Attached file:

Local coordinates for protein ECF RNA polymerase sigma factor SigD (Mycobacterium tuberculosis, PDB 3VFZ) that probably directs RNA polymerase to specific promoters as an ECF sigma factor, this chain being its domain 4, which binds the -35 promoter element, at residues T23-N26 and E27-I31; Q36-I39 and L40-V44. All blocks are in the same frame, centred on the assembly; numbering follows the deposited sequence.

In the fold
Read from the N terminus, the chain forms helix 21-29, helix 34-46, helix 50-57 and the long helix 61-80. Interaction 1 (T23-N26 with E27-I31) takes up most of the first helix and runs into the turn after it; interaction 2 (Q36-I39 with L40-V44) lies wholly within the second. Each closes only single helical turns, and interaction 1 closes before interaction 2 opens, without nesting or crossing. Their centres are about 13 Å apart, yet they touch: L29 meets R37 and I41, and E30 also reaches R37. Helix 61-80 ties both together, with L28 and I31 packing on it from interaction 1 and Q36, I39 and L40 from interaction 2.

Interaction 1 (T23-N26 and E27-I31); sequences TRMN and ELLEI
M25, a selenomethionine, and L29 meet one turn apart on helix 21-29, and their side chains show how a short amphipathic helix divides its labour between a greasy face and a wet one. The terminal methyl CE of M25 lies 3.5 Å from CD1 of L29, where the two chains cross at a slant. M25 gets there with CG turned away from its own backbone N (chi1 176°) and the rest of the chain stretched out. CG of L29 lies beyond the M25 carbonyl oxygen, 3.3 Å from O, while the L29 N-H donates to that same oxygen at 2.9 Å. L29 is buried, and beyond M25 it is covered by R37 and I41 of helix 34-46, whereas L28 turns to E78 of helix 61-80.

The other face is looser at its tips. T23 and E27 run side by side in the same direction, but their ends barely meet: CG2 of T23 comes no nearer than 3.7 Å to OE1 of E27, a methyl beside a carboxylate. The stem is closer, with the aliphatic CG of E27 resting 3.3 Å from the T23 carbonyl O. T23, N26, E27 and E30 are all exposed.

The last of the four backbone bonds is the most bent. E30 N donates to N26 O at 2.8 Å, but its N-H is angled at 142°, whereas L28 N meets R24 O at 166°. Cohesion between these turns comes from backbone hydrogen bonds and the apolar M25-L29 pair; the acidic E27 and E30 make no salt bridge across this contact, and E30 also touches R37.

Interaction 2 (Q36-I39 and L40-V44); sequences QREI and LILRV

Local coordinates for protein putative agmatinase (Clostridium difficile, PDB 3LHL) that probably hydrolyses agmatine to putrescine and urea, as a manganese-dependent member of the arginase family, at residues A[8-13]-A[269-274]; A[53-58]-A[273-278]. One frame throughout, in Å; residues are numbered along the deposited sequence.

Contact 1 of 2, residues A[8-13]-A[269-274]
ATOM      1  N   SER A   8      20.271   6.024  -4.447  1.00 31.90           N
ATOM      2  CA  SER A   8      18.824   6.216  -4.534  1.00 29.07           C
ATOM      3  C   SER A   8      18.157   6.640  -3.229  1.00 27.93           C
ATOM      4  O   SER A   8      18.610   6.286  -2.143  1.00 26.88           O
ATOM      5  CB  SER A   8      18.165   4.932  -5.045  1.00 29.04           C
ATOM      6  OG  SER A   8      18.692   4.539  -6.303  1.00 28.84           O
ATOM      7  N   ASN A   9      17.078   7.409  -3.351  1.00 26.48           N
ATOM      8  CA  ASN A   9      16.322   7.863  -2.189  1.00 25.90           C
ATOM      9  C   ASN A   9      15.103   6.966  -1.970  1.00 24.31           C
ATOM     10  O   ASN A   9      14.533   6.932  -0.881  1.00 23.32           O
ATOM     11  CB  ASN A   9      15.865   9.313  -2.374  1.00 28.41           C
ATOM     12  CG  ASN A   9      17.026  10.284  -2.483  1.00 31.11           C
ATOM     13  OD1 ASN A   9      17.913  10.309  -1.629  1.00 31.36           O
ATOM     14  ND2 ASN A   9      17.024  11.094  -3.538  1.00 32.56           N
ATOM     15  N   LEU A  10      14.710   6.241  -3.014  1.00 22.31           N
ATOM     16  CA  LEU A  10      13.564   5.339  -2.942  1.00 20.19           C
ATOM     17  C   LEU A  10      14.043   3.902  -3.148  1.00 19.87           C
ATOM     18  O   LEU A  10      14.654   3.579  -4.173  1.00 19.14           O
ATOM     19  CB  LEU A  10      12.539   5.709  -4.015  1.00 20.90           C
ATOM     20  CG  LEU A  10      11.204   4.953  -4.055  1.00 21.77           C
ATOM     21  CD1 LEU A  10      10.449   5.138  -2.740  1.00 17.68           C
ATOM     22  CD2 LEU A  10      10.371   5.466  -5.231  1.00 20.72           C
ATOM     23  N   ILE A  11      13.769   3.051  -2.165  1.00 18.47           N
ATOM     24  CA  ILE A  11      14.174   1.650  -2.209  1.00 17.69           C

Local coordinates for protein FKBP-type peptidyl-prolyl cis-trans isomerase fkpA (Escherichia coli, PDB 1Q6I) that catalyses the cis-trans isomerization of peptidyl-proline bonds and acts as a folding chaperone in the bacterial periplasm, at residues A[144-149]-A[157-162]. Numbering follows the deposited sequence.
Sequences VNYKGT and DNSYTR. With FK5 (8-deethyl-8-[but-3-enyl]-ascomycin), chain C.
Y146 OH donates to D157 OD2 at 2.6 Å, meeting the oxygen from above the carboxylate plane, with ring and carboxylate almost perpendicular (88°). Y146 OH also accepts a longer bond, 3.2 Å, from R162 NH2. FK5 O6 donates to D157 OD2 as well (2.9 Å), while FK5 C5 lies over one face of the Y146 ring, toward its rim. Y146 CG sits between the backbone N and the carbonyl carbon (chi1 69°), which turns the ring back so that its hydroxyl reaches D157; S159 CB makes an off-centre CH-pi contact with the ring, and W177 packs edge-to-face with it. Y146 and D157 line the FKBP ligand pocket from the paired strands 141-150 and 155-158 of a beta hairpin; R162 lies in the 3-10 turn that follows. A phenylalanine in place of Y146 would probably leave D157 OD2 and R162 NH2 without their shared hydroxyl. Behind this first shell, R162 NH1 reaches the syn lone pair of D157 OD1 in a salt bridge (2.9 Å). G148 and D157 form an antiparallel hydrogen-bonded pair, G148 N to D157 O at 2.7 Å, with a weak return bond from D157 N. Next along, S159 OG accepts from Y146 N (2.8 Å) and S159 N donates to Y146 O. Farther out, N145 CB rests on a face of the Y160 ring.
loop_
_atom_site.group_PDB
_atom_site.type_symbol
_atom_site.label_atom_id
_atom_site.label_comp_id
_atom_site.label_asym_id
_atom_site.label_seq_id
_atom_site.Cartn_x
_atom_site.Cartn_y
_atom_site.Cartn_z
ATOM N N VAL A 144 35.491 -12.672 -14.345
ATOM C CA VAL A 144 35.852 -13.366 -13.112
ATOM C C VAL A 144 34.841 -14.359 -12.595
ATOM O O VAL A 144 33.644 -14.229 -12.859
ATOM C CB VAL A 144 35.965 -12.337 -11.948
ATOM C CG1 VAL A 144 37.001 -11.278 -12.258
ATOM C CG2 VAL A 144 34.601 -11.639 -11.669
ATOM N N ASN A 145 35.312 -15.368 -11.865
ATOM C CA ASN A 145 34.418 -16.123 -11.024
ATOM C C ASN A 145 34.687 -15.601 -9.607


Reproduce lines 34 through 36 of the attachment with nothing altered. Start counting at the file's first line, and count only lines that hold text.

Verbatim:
ATOM     24  CA  ILE A  11      14.174   1.650  -2.209  1.00 17.69           C

Local coordinates for protein FKBP-type peptidyl-prolyl cis-trans isomerase fkpA (Escherichia coli, PDB 1Q6I) that catalyses the cis-trans isomerization of peptidyl-proline bonds and acts as a folding chaperone in the bacterial periplasm, at residues A[144-149]-A[157-162]. Numbering follows the deposited sequence.
Sequences VNYKGT and DNSYTR. With FK5 (8-deethyl-8-[but-3-enyl]-ascomycin), chain C.